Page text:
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"Fifteen years of utter bollocks": how a generation’s freeloading has starved creativity

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Arguments for digital piracy are drivel – it's high time we steered away from this cultural cliff, argues author Chris Ruen.

Driving down civilisation road, it takes effort to grapple with the ramifications of our choices along the way. Out of basic self-interest, we often ignore our own effects upon the world. You throw your rubbish out the window as you drive on by, thinking “I’m just one person, so why worry?"

Such was my mentality as a college student during what we might call the Napster Boom, where suddenly recorded music was digitised and transformed into free content via one “file-sharing” service after another. And yes, those are ironic quotation marks. Because describing exploitative digital piracy sites as though they are benign swap-shops where one can ‘share’ ‘files’ is just one of the many kinds of bollocks that pepper this debate.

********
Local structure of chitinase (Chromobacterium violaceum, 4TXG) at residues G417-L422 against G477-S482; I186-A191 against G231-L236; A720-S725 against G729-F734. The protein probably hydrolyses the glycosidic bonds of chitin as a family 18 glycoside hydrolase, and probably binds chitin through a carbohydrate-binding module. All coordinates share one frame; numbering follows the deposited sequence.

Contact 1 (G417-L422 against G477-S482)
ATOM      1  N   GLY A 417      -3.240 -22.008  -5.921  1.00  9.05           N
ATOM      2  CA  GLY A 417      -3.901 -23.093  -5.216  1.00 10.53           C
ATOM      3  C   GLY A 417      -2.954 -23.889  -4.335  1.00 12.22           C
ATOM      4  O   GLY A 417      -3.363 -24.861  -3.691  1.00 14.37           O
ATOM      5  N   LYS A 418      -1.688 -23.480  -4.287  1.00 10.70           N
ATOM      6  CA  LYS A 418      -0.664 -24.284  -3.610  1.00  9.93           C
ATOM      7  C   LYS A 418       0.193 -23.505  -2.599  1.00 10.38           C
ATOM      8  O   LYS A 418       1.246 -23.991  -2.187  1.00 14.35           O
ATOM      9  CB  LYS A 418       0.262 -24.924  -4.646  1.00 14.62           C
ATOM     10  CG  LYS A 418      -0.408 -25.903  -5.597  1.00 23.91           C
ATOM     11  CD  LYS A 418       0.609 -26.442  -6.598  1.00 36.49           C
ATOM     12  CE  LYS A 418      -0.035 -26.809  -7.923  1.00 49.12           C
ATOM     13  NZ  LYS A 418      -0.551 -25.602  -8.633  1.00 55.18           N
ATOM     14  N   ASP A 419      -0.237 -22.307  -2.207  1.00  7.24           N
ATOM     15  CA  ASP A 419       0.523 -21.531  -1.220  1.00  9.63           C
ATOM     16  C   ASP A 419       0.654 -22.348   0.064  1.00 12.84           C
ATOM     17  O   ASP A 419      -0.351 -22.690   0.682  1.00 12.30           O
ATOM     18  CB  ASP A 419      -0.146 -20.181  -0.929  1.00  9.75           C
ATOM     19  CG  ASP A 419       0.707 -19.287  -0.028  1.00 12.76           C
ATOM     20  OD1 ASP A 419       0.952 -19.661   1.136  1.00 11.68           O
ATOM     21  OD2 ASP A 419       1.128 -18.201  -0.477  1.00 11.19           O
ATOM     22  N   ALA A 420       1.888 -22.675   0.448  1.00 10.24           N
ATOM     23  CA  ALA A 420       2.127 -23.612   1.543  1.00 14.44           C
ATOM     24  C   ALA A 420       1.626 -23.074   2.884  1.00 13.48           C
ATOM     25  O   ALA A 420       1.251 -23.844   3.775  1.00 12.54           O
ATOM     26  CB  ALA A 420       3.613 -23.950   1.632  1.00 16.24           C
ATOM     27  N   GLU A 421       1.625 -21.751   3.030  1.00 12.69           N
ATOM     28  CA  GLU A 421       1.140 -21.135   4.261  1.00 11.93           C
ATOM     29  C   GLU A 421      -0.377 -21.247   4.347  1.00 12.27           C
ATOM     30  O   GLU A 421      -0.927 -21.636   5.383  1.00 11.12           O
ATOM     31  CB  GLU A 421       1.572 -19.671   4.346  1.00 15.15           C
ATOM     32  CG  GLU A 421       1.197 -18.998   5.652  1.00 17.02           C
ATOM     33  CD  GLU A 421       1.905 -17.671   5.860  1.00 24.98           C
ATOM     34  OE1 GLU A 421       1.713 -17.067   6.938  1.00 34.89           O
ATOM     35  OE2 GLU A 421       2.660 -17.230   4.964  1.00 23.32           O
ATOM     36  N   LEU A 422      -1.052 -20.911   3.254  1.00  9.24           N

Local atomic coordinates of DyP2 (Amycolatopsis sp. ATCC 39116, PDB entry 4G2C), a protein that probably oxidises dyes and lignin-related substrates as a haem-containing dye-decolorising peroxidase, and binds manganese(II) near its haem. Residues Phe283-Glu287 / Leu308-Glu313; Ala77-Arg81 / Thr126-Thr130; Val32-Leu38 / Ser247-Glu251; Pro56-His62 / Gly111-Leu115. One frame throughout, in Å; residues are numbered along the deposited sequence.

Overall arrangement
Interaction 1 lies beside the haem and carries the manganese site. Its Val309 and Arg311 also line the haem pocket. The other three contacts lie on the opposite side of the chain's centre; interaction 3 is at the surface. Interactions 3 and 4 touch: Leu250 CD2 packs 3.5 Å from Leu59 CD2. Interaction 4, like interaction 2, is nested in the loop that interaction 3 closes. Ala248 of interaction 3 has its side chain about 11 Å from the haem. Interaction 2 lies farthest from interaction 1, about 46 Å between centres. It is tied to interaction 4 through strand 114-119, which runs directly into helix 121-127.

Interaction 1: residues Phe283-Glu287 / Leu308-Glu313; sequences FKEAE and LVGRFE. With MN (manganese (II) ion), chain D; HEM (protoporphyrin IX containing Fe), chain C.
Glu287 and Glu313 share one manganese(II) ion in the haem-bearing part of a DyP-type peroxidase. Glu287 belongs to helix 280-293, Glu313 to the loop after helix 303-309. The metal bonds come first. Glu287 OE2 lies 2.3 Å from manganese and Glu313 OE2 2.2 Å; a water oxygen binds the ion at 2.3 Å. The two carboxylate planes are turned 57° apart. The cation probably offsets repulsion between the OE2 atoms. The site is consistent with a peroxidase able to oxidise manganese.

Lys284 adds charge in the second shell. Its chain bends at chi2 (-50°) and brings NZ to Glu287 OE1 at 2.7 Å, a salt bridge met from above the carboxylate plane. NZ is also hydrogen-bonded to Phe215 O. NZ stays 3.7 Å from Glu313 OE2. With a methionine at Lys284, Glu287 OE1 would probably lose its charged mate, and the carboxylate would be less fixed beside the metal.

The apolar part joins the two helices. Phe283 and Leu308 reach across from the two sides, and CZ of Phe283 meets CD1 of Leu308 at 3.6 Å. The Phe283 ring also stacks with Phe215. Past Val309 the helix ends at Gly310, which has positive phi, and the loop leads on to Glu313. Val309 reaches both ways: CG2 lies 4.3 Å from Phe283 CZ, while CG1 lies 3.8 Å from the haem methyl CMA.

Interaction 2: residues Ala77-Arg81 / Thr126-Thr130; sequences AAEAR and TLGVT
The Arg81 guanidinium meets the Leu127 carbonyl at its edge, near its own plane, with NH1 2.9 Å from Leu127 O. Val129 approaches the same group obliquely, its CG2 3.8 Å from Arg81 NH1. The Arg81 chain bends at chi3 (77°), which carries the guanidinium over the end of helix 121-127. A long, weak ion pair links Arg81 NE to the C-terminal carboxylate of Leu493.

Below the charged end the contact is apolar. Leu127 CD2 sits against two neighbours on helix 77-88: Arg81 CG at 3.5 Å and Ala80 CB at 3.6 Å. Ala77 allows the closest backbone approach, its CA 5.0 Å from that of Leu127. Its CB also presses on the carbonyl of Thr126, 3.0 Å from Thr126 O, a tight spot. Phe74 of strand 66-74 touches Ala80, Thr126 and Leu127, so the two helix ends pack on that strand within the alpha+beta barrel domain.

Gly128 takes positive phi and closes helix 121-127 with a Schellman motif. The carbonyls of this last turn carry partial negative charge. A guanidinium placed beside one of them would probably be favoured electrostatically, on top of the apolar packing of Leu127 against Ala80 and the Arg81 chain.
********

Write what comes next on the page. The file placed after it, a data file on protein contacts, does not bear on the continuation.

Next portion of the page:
But I’ll admit that back then, I willingly took part in this free-for-all, as I’m sure many of you did and probably still do, for films, software, games and ebooks. Things changed for me when I got a job in a Brooklyn café in the late 2000s. Many of the most respected and critically-praised bands of the day were customers there, but my excitement at getting to know them was dimmed when I realised that rather than enjoying the fruits of their success, they were, well, just as broke as I was - a lowly part-time barista living in a shoddy NY rental.

I was troubled by the knowledge that millions of music fans were freeloading music from these artists without a second thought, and more so that I was one of them, hypocritically claiming to “love” music all the while. Once I realised that the great majority of artists and musicians actually needed their legal rights enforced under copyright just to have the chance to break even, the usual excuses for digital piracy started to look like sophomoric drivel.


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